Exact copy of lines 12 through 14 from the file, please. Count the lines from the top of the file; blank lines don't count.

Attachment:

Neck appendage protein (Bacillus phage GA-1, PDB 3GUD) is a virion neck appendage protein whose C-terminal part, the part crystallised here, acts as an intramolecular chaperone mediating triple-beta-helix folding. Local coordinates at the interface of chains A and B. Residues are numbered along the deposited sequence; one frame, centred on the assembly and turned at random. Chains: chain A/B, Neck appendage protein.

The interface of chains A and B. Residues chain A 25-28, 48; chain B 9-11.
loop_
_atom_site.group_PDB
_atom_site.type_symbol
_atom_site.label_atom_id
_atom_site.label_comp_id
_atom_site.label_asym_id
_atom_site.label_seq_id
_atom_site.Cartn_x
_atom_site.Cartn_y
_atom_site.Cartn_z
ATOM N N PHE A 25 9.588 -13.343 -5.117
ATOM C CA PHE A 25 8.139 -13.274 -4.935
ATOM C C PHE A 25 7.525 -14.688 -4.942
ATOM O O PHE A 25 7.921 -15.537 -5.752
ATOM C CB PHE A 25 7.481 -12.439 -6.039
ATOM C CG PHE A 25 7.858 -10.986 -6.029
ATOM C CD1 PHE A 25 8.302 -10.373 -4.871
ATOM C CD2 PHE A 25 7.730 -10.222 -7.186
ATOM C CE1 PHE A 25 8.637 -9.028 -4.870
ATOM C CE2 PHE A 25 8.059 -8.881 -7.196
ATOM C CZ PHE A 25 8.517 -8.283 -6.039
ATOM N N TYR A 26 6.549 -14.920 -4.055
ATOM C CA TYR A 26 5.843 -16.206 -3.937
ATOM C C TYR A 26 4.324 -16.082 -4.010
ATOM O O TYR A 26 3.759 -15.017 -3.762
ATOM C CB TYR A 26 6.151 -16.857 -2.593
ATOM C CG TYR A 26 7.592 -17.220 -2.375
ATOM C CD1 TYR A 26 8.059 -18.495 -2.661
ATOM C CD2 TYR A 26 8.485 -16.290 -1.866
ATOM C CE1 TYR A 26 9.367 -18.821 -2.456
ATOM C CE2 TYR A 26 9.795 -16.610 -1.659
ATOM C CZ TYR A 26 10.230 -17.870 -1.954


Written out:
_atom_site.Cartn_z
ATOM N N PHE A 25 9.588 -13.343 -5.117
ATOM C CA PHE A 25 8.139 -13.274 -4.935